Ground rules for evaluation of astrological claims
#1
While engaging with self-identified professional astrologers or astrology aficionados, it maybe a good idea to establish mutual consent for ground rules like the following. This list is suggestive and not exhaustive, and therefore, please modify and add to this list. It will be great if the terms and conditions of better-known challenges like the Koovoor Challenge are circulated more widely so that it is a handy resource for freethinkers.

Refusal on part of the defending side to agree with these terms and conditions is tantamount to an acknowledgment of indefensibility of their claims, and obviates any obligation on part of the skeptics to volunteer for formal testing.

1) Sometimes a cigar is just a cigar...And a spade is a spade.

Initially stipulated definitions of terms must be adhered to before and after the prediction. Therefore it goes without saying that one single textual statement unalterable until the conclusion of the test will be treated as the prediction, and no other.
In typical drawing-room discussions on astrology, if a gentleman hailing from Raipur has two children and has built a career in pharmaceutical economics in Mumbai when the family astrologer had predicted that he would be a physician abroad with three kids, then supporters of the astrologer often explain away the contradiction by saying, "Well, a chemist is almost a physician, two is almost three, and for Raipur, Mumbai is 'abroad'"!

If a serious evaluation is to be performed, physician means physician, three means three and abroad means beyond national borders.

2) The goal-posts stay where they are.

Levels of significance in the planned tests and more importantly, the level of chance performance should be stipulated beforehand and cannot be changed following the measurements.
An excuse from the defending side like, "Well, it at least worked 19.45 % of the time and the success rate would undoubtedly have been higher if the other side had co-operated with fuller faith!", is inadmissible.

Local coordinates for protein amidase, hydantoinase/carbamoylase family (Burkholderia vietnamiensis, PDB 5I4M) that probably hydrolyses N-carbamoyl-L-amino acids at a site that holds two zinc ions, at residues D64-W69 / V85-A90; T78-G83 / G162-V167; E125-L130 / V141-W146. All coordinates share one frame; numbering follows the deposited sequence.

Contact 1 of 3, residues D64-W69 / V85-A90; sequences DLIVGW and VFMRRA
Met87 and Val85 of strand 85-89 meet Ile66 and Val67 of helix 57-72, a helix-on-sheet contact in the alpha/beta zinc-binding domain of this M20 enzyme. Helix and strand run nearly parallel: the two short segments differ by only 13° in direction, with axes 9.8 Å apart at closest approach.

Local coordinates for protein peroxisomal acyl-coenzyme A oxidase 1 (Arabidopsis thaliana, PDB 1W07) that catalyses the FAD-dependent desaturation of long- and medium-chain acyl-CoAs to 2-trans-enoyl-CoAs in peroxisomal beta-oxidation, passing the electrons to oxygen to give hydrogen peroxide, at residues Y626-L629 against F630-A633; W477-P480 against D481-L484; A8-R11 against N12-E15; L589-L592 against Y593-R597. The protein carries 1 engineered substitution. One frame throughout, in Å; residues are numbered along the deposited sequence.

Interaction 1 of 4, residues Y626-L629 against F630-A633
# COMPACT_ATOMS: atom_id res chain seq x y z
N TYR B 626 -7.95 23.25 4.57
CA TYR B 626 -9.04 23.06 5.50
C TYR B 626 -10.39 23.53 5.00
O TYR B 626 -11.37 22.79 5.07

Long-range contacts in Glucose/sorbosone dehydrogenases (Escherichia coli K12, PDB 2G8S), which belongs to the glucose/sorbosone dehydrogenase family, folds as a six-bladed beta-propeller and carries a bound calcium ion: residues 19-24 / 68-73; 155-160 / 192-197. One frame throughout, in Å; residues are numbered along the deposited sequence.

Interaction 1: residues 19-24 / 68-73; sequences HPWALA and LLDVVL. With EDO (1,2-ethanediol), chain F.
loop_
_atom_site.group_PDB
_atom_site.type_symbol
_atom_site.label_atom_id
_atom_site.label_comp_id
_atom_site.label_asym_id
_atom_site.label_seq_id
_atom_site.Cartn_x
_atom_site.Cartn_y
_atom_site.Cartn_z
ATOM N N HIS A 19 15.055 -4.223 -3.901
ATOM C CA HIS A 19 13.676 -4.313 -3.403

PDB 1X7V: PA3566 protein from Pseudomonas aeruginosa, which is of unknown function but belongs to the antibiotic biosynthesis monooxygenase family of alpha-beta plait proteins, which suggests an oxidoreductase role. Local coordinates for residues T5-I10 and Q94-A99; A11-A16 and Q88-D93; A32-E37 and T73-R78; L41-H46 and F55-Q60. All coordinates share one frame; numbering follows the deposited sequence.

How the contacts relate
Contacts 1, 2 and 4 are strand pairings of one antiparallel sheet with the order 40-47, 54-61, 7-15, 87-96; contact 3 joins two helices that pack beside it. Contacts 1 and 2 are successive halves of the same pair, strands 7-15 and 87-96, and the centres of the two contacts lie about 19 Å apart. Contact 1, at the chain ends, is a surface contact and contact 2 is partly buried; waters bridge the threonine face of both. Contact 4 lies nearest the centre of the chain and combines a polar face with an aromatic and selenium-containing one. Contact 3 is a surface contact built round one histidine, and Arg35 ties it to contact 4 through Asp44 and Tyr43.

3) Level the playing field.

The tests performed by the astrological expert must be repeatable by a neutral investigator provided with clearly intelligible instructions of the methods. If no such intelligible statement of the methods is available and resorts to 'intuition' are claimed, then the claims will be declared untestable. The instructions must clearly state the assumptions as well as inference rules employed.
As in engineering practice, it is preferable to have independent teams for drafting the test plan, for conducting the experiment and for administering the test to the results obtained.

4) Plug leaks.

The data available to the claimant as well as the neutral investigators repeating the experiment must be the same in all respects. Leakages of additional biographical information via sabotage or 'cold reading' if discovered shall be considered grounds for declaring the tests null and void.

5) Decide the stakes beforehand.

The results of the test being performed will be interpreted only as an evaluation of the methods being tested, and the result favorable or otherwise will be inadmissible as proof of either side's infallibility or even expertise in tests of other claims or methods. In other words, it is the claims and not the claimants that are being put to the test while in practice and in effect, reputations may well be at stake. This follows from the principle of separating people from ideas.
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#2
6) Nightingales sing during daytime as well.

Studies testing predictions for illness must include astrological specimens of illness-free participants besides the patients. Studies explaining road-traffic accidents must present comparisons with successful accident-free trips. The study must be performed with the investigator unaware of which of the groups a specimen comes from. Examining a set of patient horoscopes and ascribing their illness to astrological conditions which might just as well hold for healthy patients, will not do, and hence the necessity of the control group. Nightingales earned their name though they sing often enough in daylight, largely because their songs are easier to hear in the night. This misconception could have been avoided if only daytime control observations had been made besides the night-time ones!